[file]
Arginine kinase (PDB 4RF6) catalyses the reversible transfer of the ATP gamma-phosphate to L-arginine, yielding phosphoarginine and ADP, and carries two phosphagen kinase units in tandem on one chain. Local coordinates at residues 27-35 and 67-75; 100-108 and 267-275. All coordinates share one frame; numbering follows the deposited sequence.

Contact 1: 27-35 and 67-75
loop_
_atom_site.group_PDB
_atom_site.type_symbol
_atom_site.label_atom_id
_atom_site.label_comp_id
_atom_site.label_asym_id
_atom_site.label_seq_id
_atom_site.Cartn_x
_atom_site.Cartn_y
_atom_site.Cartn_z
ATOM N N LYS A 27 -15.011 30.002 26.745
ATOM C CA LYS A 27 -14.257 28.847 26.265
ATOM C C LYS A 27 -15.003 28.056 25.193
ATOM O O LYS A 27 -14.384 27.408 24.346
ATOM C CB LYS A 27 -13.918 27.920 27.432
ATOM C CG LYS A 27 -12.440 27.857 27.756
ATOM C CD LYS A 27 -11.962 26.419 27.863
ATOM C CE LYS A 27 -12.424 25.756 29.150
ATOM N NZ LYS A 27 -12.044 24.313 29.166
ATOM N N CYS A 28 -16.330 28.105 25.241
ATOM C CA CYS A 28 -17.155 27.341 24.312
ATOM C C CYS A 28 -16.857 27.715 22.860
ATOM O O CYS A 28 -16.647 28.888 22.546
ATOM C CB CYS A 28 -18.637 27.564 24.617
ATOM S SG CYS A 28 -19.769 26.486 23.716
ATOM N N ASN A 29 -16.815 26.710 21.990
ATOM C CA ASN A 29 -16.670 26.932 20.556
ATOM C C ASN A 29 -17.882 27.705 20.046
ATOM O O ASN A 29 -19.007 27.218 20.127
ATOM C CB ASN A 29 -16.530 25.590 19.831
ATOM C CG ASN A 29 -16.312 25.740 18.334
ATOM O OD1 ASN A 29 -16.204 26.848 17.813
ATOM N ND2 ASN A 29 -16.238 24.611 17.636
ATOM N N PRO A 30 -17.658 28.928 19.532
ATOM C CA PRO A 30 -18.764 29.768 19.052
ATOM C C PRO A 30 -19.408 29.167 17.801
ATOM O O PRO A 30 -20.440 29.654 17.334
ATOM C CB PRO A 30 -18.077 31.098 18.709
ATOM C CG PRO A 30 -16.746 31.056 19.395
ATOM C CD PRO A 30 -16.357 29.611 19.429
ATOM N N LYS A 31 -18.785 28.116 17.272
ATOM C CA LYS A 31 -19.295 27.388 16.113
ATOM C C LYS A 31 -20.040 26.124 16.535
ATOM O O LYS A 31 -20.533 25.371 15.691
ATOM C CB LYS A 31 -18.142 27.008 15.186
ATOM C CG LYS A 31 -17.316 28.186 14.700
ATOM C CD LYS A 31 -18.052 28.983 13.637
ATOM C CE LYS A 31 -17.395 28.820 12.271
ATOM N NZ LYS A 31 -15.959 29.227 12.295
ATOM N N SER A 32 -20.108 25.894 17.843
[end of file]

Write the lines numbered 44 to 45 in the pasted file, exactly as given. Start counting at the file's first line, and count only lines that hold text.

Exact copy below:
ATOM C CA LYS A 31 -19.295 27.388 16.113
ATOM C C LYS A 31 -20.040 26.124 16.535